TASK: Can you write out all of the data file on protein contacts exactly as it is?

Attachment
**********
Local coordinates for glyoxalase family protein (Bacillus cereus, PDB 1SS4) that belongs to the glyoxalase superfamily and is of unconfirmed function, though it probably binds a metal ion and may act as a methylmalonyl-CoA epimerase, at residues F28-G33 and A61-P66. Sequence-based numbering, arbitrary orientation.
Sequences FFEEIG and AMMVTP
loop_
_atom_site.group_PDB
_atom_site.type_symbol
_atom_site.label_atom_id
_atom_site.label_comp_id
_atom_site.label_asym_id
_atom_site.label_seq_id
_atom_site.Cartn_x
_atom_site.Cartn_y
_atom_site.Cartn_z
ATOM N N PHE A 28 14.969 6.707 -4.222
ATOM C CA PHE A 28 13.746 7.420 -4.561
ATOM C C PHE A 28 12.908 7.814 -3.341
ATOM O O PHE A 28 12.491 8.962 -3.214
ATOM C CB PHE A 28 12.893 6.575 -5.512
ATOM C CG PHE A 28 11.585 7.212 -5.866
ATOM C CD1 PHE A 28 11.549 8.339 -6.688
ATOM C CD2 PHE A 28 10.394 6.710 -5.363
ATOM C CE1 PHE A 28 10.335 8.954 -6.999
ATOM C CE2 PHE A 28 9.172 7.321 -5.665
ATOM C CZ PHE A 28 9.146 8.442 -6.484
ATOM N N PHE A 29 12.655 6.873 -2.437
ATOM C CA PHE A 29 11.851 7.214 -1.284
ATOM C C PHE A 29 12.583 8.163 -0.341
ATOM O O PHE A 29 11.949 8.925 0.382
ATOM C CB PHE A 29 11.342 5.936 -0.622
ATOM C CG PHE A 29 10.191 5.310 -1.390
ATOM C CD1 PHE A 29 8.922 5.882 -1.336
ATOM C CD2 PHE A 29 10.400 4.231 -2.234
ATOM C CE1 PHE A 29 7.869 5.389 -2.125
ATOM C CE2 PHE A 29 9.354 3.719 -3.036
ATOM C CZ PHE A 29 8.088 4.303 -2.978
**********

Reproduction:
Local coordinates for glyoxalase family protein (Bacillus cereus, PDB 1SS4) that belongs to the glyoxalase superfamily and is of unconfirmed function, though it probably binds a metal ion and may act as a methylmalonyl-CoA epimerase, at residues F28-G33 and A61-P66. Sequence-based numbering, arbitrary orientation.
Sequences FFEEIG and AMMVTP
loop_
_atom_site.group_PDB
_atom_site.type_symbol
_atom_site.label_atom_id
_atom_site.label_comp_id
_atom_site.label_asym_id
_atom_site.label_seq_id
_atom_site.Cartn_x
_atom_site.Cartn_y
_atom_site.Cartn_z
ATOM N N PHE A 28 14.969 6.707 -4.222
ATOM C CA PHE A 28 13.746 7.420 -4.561
ATOM C C PHE A 28 12.908 7.814 -3.341
ATOM O O PHE A 28 12.491 8.962 -3.214
ATOM C CB PHE A 28 12.893 6.575 -5.512
ATOM C CG PHE A 28 11.585 7.212 -5.866
ATOM C CD1 PHE A 28 11.549 8.339 -6.688
ATOM C CD2 PHE A 28 10.394 6.710 -5.363
ATOM C CE1 PHE A 28 10.335 8.954 -6.999
ATOM C CE2 PHE A 28 9.172 7.321 -5.665
ATOM C CZ PHE A 28 9.146 8.442 -6.484
ATOM N N PHE A 29 12.655 6.873 -2.437
ATOM C CA PHE A 29 11.851 7.214 -1.284
ATOM C C PHE A 29 12.583 8.163 -0.341
ATOM O O PHE A 29 11.949 8.925 0.382
ATOM C CB PHE A 29 11.342 5.936 -0.622
ATOM C CG PHE A 29 10.191 5.310 -1.390
ATOM C CD1 PHE A 29 8.922 5.882 -1.336
ATOM C CD2 PHE A 29 10.400 4.231 -2.234
ATOM C CE1 PHE A 29 7.869 5.389 -2.125
ATOM C CE2 PHE A 29 9.354 3.719 -3.036
ATOM C CZ PHE A 29 8.088 4.303 -2.978